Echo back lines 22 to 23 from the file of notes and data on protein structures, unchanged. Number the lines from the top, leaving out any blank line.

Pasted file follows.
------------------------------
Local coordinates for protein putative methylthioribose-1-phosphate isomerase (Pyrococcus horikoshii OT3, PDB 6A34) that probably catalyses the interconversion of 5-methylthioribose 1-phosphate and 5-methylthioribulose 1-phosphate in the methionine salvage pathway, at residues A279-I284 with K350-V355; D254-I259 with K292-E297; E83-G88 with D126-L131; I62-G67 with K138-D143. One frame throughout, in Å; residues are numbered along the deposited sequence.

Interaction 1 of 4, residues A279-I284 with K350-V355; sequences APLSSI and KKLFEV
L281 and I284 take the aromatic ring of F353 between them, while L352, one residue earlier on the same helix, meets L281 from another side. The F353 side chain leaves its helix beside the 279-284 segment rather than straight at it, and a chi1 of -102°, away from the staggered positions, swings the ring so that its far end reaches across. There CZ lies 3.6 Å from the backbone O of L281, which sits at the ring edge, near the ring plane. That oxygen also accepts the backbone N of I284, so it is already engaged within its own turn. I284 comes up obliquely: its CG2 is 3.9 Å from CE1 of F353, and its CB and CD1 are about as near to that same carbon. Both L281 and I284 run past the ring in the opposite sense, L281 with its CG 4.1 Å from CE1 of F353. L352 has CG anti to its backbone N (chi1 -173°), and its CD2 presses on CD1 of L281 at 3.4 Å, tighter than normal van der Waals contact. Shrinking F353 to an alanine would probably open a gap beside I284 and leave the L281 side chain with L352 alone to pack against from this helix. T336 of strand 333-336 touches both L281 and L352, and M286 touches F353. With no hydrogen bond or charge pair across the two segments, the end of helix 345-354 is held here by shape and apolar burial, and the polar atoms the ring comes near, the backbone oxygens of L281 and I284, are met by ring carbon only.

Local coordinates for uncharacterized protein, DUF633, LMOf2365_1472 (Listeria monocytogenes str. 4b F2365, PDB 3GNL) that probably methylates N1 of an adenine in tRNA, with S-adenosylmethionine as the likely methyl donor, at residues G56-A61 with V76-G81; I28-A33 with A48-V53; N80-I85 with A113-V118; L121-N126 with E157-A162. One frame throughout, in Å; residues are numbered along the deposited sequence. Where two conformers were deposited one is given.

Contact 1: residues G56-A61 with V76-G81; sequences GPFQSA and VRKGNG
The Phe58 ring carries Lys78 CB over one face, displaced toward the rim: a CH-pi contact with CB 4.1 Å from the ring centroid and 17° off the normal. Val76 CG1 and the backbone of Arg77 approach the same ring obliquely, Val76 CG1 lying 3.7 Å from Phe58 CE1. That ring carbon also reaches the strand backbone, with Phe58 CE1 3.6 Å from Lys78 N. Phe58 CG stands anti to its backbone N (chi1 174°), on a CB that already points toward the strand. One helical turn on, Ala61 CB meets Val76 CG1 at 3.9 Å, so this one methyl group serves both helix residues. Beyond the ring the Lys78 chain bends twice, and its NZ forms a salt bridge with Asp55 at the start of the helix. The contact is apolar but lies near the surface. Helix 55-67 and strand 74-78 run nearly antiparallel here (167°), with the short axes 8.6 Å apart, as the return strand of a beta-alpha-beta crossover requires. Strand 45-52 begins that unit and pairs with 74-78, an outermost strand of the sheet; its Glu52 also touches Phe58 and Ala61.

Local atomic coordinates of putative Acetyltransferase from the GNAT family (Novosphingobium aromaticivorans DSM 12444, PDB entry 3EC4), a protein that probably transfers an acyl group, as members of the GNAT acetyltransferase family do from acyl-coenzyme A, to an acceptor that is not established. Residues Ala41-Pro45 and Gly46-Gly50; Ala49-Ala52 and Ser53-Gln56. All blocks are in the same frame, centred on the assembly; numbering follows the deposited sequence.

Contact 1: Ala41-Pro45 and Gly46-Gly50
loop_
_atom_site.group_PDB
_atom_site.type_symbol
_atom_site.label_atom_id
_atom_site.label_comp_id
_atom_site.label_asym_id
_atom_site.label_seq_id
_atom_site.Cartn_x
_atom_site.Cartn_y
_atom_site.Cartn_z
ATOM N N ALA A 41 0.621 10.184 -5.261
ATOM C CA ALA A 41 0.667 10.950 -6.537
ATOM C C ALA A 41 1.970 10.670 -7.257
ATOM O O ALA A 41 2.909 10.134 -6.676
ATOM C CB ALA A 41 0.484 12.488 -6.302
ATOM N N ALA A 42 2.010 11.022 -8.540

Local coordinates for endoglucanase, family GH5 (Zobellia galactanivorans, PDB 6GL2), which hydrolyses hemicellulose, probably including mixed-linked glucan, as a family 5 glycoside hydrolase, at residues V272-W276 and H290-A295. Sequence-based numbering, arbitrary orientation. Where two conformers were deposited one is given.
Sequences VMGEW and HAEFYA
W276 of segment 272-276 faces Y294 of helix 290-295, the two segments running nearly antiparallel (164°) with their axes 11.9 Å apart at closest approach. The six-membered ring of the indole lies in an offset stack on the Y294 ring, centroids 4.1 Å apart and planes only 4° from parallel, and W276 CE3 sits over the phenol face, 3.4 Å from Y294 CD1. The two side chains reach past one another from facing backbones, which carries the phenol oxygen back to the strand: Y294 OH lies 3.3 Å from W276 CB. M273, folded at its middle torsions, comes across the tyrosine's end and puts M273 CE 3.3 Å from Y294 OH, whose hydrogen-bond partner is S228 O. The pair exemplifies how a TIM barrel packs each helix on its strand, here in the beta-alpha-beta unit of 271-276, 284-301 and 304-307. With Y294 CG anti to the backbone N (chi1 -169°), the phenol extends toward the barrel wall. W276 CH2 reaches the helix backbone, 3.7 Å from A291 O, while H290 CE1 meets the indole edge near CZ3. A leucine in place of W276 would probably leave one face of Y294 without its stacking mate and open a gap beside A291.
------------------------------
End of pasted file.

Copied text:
ATOM O O ALA A 41 2.909 10.134 -6.676
ATOM C CB ALA A 41 0.484 12.488 -6.302